Florida's Supreme Court heard arguments Wednesday in a case that represents a major test of limits to the governor's power and could affect the expansion of gambling in the state.
At issue is a 25-year compact signed in November between Gov. Charlie Crist and the Seminole Tribe of Florida, allowing the tribe to offer upgraded slot machines and so-called banked table games such as blackjack and baccarat that are illegal under Florida law.
In a power struggle between the state's two leading Republicans, House Speaker Marco Rubio has challenged Crist's right to sign the deal, saying he overstepped his authority.
But while Florida's highest court was hearing arguments in Tallahassee on Wednesday, gamblers at the Seminole Hard Rock Casino in Hollywood were already enjoying the upgraded slot machines permitted under the contested contract.
Introduced Monday, the Las Vegas-style slots will be rolled out to two other casinos in Broward County in March and to others, including the Seminole Hard Rock Casino in Tampa, over the coming months, spokesman Gary Bitner said.
Rubio's attorney, former House Speaker Jon Mills, told the court that by approving such machines, Crist made a "dramatic and historic change in gambling policy and public policy in Florida" and that the Legislature was wrongly excluded.
"The governor does not get to implement public policy by himself," Mills argued.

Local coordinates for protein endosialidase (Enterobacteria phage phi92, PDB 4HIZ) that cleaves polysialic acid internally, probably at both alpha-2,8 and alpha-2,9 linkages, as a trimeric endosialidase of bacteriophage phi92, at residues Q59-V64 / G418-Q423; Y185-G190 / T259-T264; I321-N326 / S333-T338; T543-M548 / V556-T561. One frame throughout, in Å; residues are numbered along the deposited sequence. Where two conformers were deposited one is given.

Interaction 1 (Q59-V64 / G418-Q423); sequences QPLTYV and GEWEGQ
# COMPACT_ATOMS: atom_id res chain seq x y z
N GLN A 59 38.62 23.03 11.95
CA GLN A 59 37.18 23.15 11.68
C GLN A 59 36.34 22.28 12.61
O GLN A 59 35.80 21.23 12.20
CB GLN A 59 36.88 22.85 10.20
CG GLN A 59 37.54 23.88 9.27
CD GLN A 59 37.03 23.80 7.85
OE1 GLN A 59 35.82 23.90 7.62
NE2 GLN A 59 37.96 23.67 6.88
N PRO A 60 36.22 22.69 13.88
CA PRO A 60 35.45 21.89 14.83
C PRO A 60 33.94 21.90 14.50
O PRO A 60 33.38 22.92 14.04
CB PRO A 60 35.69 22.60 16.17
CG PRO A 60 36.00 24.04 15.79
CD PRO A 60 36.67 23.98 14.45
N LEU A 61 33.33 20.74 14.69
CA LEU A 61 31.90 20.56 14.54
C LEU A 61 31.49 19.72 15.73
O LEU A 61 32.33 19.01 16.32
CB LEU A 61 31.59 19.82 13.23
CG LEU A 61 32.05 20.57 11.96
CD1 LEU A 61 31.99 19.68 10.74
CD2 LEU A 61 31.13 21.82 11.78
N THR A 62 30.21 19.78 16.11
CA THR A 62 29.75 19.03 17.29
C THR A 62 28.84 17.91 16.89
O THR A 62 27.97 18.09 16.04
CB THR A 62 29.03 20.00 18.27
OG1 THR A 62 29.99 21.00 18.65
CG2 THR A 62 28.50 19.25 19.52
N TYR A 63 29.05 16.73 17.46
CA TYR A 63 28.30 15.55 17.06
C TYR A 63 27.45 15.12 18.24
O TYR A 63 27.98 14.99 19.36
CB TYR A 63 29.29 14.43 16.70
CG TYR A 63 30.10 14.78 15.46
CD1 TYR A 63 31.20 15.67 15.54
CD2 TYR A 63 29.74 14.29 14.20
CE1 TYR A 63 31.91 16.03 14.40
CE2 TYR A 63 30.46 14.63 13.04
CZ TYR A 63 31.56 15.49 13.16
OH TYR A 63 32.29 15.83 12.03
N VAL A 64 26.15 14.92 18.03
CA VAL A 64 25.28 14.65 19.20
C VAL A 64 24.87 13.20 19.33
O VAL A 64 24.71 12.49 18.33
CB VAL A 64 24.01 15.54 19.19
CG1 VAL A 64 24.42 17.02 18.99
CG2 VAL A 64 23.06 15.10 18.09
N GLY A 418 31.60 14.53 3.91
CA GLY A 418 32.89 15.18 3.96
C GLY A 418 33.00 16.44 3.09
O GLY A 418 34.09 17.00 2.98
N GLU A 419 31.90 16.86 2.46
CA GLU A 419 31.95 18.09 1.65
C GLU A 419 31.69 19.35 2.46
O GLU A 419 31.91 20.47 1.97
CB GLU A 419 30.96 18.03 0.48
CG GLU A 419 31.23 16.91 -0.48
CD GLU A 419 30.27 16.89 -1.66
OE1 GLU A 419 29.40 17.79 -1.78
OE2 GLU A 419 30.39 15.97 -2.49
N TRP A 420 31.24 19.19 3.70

Crist's attorney, Chris Kise, said the governor's dealings with the tribe were done in accordance with federal gaming law, "a matter about which the Legislature has no role."
"(Crist) made a decision because he needed to make a decision," he said.
What may undermine Rubio's case is that the House passed up an opportunity to pass a law that would have required legislative ratification of a gambling compact.
The justices sharply questioned both sides for about an hour but gave no indication of when they would issue a decision.
Barry Richard, an attorney for the Seminole Tribe who participated in Wednesday's hearing, said that even if the court ruled in the governor's favor tomorrow, it will take a while to roll out the blackjack and baccarat games also included under the compact.
"Legally, the tribe has the right to do it until some court tells them not to," Richard said. "But logistically, it takes time and expense to hire and train those people and build the space for those games. You're not likely to see that before there's a decision from the Supreme Court."
Times staff writer Kris Hundley contributed to this report.